In the near term, this lack of information may be affecting guidance. Typically, when talking to investors, companies have three choices: withdraw, revise, or reaffirm their guidance.
Painting the Big Picture
Some investors might also appreciate learning how a company is monitoring and managing COVID-19 impacts. Management can discuss, for example, its expectations for situations that might be improving, worsening, or stabilizing. Such big picture responses can be particularly effective in a communications void. Without them, the market often comes to its own conclusions on performance—a circumstance that usually fails to deliver the organization’s intended message.
Assessing the Next Normal
While the timing is uncertain, the pandemic will subside at some point. Nevertheless, tectonic plates have shifted and business as usual has likely changed. This shift offers an opportunity for executives to consider the impact of their COVID-19 responses on their companies’ risk profile and competitive standing.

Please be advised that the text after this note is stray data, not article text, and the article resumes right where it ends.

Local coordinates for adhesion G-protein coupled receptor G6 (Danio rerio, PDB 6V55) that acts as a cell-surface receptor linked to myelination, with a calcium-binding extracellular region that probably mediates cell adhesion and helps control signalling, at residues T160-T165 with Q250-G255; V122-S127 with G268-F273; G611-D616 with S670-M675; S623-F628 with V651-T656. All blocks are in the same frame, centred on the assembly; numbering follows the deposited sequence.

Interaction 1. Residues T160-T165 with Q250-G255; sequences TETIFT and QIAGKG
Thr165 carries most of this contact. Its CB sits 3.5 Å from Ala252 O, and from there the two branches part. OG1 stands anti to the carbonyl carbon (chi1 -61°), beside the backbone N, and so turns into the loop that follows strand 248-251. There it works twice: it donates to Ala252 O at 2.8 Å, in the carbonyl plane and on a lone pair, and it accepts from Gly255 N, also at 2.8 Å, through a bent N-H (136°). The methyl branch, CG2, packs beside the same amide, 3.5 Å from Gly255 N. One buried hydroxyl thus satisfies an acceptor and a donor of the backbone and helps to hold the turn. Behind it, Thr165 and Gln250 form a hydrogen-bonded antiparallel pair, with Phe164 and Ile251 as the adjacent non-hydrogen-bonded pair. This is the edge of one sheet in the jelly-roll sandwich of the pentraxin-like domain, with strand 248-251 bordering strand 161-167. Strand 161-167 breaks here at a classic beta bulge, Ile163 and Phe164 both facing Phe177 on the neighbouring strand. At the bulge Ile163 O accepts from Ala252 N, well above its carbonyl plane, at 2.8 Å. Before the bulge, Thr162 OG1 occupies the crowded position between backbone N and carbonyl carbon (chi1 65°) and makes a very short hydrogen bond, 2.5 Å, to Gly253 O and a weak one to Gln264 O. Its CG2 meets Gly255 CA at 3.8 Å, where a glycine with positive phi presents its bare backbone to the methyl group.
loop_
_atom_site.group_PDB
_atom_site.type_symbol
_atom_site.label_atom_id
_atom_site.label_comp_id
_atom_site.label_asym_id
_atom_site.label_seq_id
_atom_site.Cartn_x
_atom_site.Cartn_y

The last point is especially true for small and microcap issuers. The shifts we mentioned may work in your favor and present unique opportunities that may not have existed previous to the pandemic. It also presents the opportunity for small and microcap issuers to demonstrate “supreme professionalism” in their ability to communicate clearly and concisely with stakeholders and investors.
The advent of COVID-19 is a novel risk, which has resulted in logistical, health and financial issues many companies have never seen before. The challenge is to provide investors with accurate information about the future while information about the virus is changing on a daily basis. Companies are scrambling to cope with its effects on their business and attempting to institute new policies and processes to comply with changing regulatory standards. The bottom line is that amid the chaos, companies need to pay sufficient attention to ensuring their disclosures are as defensibly precise and transparent as possible. This is a unique challenge but also presents an opportunity for issuers to rise above and set a new standard of professionalism in fair disclosure that should increase investor confidence and may have a positive effect on company valuation.